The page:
Firstly, we are about to enter March, which out here means, “the-month-in-which-the-damn-wind-never-stops-blowing.” Or something along those lines. The wind kicked up last night, and has yet to abate. These are gale force winds, and they rip the sand from the ground and drive it forcefully up your nostrils, into your eyes, into your ears, and into your underwear. It is most uncomfortable. Sans wind, the weather would be lovely. As it stands, it was a miserable day.
My house is overrun by four-legged (and one three-legged) creatures. NalaBean is sleeping by the papasan having just devoured a cow foot (I boiled it with bread for her first); this activity consumed the better part of two hours, in which she could only be distracted for a brief tummy rub. Rollo, because he has no manners, was given his boiled-cow-foot-and-bread-broth mixture outside, since he steals NalaBean’s food whenever possible.
I frequently wake up at 3 a.m. to find myself asleep on my left side, and sleeping in front of me, all in a row, are three cats; behind me, in two large, stinky lumps, two dogs, each of which meets or exceeds 50 pounds.
I asked a four-year-old today how old she was. She grinned and said, “Four.” “Great!” I said. “Do you know what your birthday is?” She grinned wider, and wiggled in that uncomfortable way that children do when they are about to make something up because they do not know the answer. “I don’t have one.”
Nala has just buried her nose under the edge of the couch and fallen asleep. She is a strange dog. Rollo is out chasing cars that drive by. I am glad Rollo is here with me now on the reservation; as he has recovered from various and sundry illnesses, he has become far more protective of me, especially around men, and he actually lunged at someone the other day because I walked too close to the poor guy. No one can approach my house without me hearing about it long in advance. But I don’t think I can bring him to the city — he strongly prefers the outdoors, he is very big, and he’s aggressive. Nala might do fine (if we can find an apartment that takes dogs), but Rollo will need to be given to a trustworthy soul here in town, or taken to the no-kill shelter in Flagstaff for adoption. It makes me sad to think that I will give up my first dog, but bringing him to the city would do him nothing but harm.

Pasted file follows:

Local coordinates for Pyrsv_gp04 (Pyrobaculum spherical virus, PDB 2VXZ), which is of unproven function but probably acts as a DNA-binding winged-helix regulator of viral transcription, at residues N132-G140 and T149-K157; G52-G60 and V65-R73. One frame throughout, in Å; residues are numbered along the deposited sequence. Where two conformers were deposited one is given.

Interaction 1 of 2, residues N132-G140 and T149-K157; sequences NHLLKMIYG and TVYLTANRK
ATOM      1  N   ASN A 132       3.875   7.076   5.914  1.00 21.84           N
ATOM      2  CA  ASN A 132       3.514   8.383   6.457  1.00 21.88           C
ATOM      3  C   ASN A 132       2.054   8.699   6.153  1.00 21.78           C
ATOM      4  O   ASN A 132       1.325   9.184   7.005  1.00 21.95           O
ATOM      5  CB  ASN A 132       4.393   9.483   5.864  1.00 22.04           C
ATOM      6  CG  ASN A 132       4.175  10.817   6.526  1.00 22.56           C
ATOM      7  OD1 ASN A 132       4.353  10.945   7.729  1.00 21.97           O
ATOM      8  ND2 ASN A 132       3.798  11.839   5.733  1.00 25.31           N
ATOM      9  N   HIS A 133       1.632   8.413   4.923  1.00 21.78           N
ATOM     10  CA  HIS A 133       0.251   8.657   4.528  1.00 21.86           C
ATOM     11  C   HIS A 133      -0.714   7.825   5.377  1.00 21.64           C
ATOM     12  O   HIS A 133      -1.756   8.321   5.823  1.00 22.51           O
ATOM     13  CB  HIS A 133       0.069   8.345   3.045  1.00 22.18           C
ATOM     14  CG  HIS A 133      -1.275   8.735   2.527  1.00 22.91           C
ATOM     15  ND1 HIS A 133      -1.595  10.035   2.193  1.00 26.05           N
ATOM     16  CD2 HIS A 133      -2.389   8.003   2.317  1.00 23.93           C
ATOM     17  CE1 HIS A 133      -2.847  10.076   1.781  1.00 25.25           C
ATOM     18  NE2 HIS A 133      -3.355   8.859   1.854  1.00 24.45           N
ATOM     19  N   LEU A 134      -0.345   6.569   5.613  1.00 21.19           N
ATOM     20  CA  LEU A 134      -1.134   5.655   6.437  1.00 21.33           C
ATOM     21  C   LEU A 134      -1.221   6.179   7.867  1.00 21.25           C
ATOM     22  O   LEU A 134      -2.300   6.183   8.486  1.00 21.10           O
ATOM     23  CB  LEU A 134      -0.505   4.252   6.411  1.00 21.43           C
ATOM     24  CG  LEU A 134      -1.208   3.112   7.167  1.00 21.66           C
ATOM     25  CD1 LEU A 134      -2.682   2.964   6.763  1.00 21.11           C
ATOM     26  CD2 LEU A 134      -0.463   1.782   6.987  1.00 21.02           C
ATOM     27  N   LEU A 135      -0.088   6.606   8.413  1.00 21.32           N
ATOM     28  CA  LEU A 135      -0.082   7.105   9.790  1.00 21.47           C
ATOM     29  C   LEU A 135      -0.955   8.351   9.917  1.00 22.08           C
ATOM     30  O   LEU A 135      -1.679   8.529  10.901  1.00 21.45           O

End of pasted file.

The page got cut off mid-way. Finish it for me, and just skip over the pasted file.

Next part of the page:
I realized that my time with Rollo would be short the day that I purchased his nametag and attached it to his collar — I secretly knew that I was buying it because I was afraid he would be run over by one of the trucks he constantly chases, and all I could ask was that someone would bring him home to me so I wouldn’t have to worry anymore.
I ran over a bunny near Black Mesa Mine on my way back from Phoenix last week. It ran across the road in front of me and I couldn’t swerve. I felt terrible about it. And as I pulled in my driveway, the dogs ran up to….greet me?….nope…to smell the tires on the side of the car that had run over the bunny. Gack.
Adam left another edict on the answering machine yesterday. “Just so you know, we are NEVER EVER going to a tanning salon. There is absolutely no good reason to walk around Wisconsin during the winter looking like a CARROT.”
To conclude, a short list of some of the things that you cannot purchase in Kayenta:
-Fresh beets (canned? sure! picked? sure! fresh? go to Page).
-Natural peanut butter (Jif galore, tho)
A short list of the many things you CAN buy at Basha’s (local grocery store):
-Salt licks for horses
-Pellets for pellet stoves
-Cows tongues (have you ever seen them? They’re HUGE)
-Any type of Mexican food your little heart desires
I’m going to go take a shower now and wash the sand out of my hair.